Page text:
Half of Russians Now Blame Putin for Russia’s Problems — But Most Support Him Anyway

Putin Descending a Staircase

(Paul Goble – Window on Eurasia – Staunton, December 11, 2017)

Forty-nine percent of Russians say that Vladimir Putin is responsible for the problems Russia faces, up by nine percent over the last year, a Levada Center poll finds (politsovet.ru/57449-polovina-rossiyan-schitaet-putina-prichinoy-problem-v-strane.html https://www.levada.ru/2017/12/11/17232/).

Slightly fewer – 45 percent – blame the government, and fewer still blame Prime Minister Dmitry Medvedev, an indication that Russian attachment to the idea that they have a good tsar but bad boyars may be slipping somewhat and that Putin’s obvious power means that an increasing number of Russians now hold him responsible for the bad as well as the good.

But the same polling agency reports not only that the share of the population prepared to vote for him remains overwhelmingly high but also that “the number of Russians who consider that Russia needs ‘a strong hand’ at the helm is growing,” a finding that works to Putin’s benefit (regnum.ru/news/polit/2355661.html).

The share saying Russia needs “a strong hand” now stands at 40 percent, 13 percent higher than three years ago; and, according to the same poll, “38 percent additional respondents said that there are situations when it is necessary to concentrate all power in the hands of one person.” Only 17 percent expressed the opposing view.

But the same polling agency reports not only that the share of the population prepared to vote for him remains overwhelmingly high but also that “the number of Russians who consider that Russia needs ‘a strong hand’ at the helm is growing,” a finding that works to Putin’s benefit (regnum.ru/news/polit/2355661.html).

The share saying Russia needs “a strong hand” now stands at 40 percent, 13 percent higher than three years ago; and, according to the same poll, “38 percent additional respondents said that there are situations when it is necessary to concentrate all power in the hands of one person.” Only 17 percent expressed the opposing view.

This pattern has prompted a bitter reflection by opposition politician Gennady Gudkov who observes that if these figures are correct, then “Russia does not have a future” because it shows that Russians have not learned the difference between a strongman and an effective leader (echo.msk.ru/blog/gudkov/2108542-echo/).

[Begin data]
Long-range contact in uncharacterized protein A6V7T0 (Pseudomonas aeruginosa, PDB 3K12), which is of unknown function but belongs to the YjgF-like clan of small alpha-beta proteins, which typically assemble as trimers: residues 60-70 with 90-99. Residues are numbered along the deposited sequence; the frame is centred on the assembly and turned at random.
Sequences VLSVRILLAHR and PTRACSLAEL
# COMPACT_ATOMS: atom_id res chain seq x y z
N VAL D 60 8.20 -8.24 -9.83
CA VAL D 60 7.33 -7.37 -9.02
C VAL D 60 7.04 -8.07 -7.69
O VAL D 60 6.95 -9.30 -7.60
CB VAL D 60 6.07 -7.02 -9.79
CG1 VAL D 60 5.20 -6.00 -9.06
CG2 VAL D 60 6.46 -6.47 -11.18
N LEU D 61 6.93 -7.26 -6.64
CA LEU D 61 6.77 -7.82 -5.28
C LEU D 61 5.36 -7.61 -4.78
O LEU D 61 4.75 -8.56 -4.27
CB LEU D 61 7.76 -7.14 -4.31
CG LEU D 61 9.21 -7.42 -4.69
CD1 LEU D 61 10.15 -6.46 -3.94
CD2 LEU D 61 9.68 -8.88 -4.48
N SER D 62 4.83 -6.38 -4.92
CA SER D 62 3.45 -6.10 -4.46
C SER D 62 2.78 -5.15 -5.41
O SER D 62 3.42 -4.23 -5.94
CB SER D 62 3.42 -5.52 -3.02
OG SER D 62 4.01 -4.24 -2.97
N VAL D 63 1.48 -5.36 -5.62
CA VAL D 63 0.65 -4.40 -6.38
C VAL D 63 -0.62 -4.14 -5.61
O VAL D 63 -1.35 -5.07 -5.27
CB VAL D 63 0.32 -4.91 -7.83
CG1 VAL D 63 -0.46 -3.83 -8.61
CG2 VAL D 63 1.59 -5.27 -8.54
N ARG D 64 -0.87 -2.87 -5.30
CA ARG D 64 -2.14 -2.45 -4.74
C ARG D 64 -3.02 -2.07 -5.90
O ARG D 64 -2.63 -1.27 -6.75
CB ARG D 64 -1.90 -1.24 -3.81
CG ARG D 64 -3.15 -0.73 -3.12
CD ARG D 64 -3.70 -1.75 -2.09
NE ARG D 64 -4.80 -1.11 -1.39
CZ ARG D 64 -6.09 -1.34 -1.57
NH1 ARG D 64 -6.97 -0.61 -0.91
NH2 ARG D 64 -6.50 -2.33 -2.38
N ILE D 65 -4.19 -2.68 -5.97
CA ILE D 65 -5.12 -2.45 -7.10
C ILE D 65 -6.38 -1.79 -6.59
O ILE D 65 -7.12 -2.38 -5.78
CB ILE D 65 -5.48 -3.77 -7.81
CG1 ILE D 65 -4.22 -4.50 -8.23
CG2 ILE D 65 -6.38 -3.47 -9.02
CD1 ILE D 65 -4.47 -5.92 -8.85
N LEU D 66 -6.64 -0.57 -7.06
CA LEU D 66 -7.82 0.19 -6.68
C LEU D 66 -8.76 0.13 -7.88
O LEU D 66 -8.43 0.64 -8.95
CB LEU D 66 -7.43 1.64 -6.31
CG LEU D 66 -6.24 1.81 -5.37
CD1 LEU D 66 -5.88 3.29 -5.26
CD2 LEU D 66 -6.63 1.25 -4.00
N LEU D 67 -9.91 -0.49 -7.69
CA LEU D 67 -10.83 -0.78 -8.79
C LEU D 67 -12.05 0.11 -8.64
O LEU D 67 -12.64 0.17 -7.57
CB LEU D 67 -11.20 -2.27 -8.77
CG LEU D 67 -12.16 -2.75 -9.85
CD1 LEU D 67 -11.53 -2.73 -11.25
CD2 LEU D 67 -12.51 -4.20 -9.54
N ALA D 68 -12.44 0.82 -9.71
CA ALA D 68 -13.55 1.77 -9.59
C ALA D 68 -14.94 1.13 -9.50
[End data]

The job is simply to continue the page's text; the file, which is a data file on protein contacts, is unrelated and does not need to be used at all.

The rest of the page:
“We are a unique country,” he says, “one which has not been able to learn the lessons from its own victims and sufferings and has become accustomed to subservience and slavery as th norm of its existence. A nation in short that finds it easy to betray the memory of its ancestors who were killed by tyrants, executioners, and dictators.”

“‘A firm hand,'” he continues, “is the main cross, the main evil, the main CURSE of our people which has destroyed our strength and condemned it to eternal lagging behind the advanced countries of the world.” One has to ask, Gudkov says, have Russians “gone out of their minds?” and do they really want to return Lenin and Stalin?

“For almost 20 years in Russia, Putin has ruled in Russia with ‘a firm hand,’ thank God still not an entirely dictatorial one.” As a result, Russia with all its wealth is not only falling ever further behind the rest of the world with ever lower incomes but isolating itself from others who see it as a bandit and an outcast.

He calls on Russians to look around and consider a country like Finland, which is now “one of the wealthiest countries of the world” with incomes ten times that of Russia. The reason for that, Gudkov argues, is that “already in 1881,” it turned away from “‘a firm hand'” and put its trust in a parliamentary democracy.

Russia needs to do that, but to do so, it must give up its absurd faith that only “‘a firm hand'” can save the country. In fact, as history shows, a hand of that kind can only succeed in strangling Russia in the name of saving it because, as Russians don’t seem yet to understand, “‘a firm hand'” is not the same thing as an effective government.

[Article also appeared at windowoneurasia2.blogspot.com/2017/12/half-of-russians-now-blame-putin-for.html]